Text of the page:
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Column Care and Maintenance

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Column Care and Maintenance

Column Considerations

Maximizing HPLC column lifetime and performance is best achieved through a program of preventive care and maintenance. The requirements of such a program vary depending upon the specifics of the HPLC method and the nature of the samples being analyzed. Because more than 90% of analysts use reversed-phase chromatography, this section will focus primarily on this mode. An HPLC column that is performing well offers: 

1 Satisfactory peak shapes 

2 Satisfactory peak widths 

3 Reproducible retention times 

4 Reasonable operating back-pressure 

5 Satisfactory resolution of analytes of interest 

6 Stable detector baselines.

Deterioration in any of these parameters is indicative of a column problem. A reduction in column performance may also result from other system problems.

Preventive Measures

1 If an arrow is inscribed on the column, install the column so the flow direction matches the arrow. Most columns have a preferred direction of flow designed to avoid column problems and failures.

2 Column lifetime can be extended by filtering all eluents and samples. This should be done offline using a 0.5 μm chemically compatible membrane filter. In addition, an in-line filter between the solvent delivery system and the injector will trap debris from mobile phase components, pumps and mixing chamber, protecting both the injector and the column. A column inlet filter (Nest Cat. No. UA-318 holder with replaceable 0.5 µm stainless steel frits, UA102) will help to protect the column from particles generated by the injector or in samples. A high-performance guard column containing adsorbent similar to that in the column will also remove insoluble and strongly adsorbed materials that may clog the column.

3 After installation, the column must be equilibrated with mobile phase. Ensure that the mobile phase is miscible with the storage solvent in the column. (Isopropyl alcohol is a convenient intermediary solvent.) Equilibrate the column by pumping a minimum of 10 column volumes of mobile phase through the column before making a sample injection. When using buffers, rinse the column with mobile phase without the buffer before instroducing the buffered mobile phase. This prevents buffer precipitation in the column or the HPLC system. Also when using buffers and ion pairing reagents, allow longer equilibration times.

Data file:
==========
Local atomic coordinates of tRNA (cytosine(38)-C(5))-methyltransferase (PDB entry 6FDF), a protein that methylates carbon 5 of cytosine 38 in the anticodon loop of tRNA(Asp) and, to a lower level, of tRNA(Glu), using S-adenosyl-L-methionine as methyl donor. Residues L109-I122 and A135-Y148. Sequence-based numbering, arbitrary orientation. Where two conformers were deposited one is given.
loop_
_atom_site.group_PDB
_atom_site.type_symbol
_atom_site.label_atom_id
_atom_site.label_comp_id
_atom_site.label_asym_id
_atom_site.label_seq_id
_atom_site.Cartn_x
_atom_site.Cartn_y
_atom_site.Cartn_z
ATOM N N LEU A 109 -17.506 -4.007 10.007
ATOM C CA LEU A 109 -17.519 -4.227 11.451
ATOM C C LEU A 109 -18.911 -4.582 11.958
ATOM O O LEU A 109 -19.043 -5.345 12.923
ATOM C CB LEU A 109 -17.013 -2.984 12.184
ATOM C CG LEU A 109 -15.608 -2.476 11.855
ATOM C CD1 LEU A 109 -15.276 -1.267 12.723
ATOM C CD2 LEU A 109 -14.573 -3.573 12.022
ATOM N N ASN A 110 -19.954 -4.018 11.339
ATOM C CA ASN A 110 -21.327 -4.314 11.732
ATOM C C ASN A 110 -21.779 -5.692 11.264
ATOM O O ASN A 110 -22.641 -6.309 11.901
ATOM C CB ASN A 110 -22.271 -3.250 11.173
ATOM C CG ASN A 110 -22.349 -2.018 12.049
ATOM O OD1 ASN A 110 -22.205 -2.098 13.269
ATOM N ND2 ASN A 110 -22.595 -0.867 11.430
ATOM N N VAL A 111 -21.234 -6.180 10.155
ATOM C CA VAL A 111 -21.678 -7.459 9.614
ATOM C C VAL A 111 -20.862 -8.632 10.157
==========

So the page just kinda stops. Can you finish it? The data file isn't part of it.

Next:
4 Make sure that column end fittings, tubing nuts and ferrules are compatible. Connecting incompatible fittings can result in leaks, added dead volume and damage to column threads.

5 Do not overtighten end fittings. This can deform a ferrule and cause a leak or add system dead volume. Install fittings finger tight, then tighten using a wrench an additional 1/4 to 1/2 turn.

6 Avoid sharp blows or dropping the column. Physical shock can create voids and channels in a column that cause peak tailing and loss of efficiency.

7 Avoid abrupt changes in flow rate (pressure), eluent composition and column temperature. Such changes can physically or thermally disrupt the column bed, create channels or voids, and cause peak tailing and loss of efficiency.

8 Avoid operating the column at excessive back- pressure. This can create channels or voids by abrading particles. Check the column manufacturerÕs specifications for maximum recommended pressure limits.

9 Before storing a column, thoroughly rinse out buffered mobile phases or ion pairing reagents with water followed by a water/organic solvent mixture. This will avoid adsorbent degradation or buffer precipitation in the column. Store the column in the shipping solvent, or use a water/acetonitrile mixture with at least 50% acetonitrile for a typical reversed-phase column. Make sure the storage solvent is miscible with the mobile phase solvent. Label the column with the storage solvent used, date stored, and the last method on which the column was used. Maintaining a log for each column in the laboratory is good practice.